Bear Stearns suing former employee over alleged unpaid taxes

13 September 2007

Bear Stearns, the investment bank, is suing a former managing director to try and recover over $810,000 in alleged unpaid taxes, the Times reported.

The UK arm of the investment bank, Bear Stearns International, claims that when cashing in over $5 million in shares when leaving the bank in 2001, Hans Rudolf Kunz, is liable for taxes that the company paid.

But Mr Kunz denies owing any money and in turn has issued a counter claim and is suing for $202,000.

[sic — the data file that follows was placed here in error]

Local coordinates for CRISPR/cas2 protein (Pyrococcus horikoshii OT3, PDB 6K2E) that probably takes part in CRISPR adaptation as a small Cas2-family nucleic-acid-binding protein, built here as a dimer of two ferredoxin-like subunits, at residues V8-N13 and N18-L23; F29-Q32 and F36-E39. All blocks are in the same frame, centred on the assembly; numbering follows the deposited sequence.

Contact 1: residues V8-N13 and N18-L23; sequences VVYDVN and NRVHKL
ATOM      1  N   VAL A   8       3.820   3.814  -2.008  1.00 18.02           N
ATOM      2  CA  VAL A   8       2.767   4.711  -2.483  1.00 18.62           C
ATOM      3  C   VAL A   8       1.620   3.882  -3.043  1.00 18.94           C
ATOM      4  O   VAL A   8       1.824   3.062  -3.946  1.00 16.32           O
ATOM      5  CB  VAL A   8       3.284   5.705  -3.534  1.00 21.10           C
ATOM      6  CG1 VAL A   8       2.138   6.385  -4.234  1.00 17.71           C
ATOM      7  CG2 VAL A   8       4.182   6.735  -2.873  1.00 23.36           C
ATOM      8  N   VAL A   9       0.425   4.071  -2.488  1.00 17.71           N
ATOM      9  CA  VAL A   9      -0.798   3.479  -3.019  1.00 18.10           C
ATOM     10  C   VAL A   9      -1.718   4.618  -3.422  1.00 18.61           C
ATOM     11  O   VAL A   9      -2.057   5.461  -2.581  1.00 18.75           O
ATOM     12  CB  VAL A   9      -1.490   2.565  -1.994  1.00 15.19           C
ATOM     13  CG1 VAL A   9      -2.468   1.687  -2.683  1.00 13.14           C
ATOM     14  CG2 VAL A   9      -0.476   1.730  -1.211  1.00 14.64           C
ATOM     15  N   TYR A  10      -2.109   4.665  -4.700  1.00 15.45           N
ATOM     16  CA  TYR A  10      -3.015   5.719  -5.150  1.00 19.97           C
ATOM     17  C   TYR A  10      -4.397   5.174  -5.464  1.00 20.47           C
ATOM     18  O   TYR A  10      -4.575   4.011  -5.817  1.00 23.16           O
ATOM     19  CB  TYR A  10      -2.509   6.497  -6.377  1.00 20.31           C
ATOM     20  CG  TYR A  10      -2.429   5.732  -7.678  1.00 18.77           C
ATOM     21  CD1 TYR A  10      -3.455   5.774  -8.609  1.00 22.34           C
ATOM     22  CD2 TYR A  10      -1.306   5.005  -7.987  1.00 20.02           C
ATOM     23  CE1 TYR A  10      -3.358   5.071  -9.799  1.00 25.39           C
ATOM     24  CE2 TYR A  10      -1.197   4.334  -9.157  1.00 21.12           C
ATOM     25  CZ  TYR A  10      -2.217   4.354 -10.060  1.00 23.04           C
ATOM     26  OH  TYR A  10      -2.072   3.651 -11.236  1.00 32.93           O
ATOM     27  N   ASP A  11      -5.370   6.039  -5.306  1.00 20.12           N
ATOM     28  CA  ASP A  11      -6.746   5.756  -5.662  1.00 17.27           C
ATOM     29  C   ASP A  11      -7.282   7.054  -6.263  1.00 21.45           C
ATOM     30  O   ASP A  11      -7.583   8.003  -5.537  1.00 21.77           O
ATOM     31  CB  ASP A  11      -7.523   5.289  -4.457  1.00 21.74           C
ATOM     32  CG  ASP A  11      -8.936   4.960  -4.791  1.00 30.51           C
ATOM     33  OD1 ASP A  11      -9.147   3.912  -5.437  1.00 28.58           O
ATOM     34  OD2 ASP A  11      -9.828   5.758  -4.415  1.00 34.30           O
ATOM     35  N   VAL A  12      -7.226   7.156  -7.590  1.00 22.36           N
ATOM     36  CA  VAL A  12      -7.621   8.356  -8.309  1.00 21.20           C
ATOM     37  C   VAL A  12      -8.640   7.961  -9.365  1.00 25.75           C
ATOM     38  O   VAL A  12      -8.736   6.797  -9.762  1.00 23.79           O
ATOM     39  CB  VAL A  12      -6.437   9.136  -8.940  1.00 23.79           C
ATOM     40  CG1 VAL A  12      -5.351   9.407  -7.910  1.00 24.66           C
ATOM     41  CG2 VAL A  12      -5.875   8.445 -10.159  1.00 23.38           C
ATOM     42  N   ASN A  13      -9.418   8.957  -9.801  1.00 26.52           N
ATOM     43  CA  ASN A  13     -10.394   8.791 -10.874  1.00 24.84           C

According to Bear Stearns, Mr Kunz had 93,962 shares that he had accumulated in the company share scheme, he was given these when he resigned.

He then sold his shares raising a total of $5,354,894 but Bear Stearns say that they paid the tax on the sale, which totalled $645,957, despite Mr Kunz's contract stating that he should pay the tax.

But Mr Kunz says that he was never liable to pay taxes on sales of shares because he was a Swiss resident.

He believes that a mistake by Bear Stearns has affected his tax status and wants compensation, but Bear Stearns say the tax bill now stands at $867,000.

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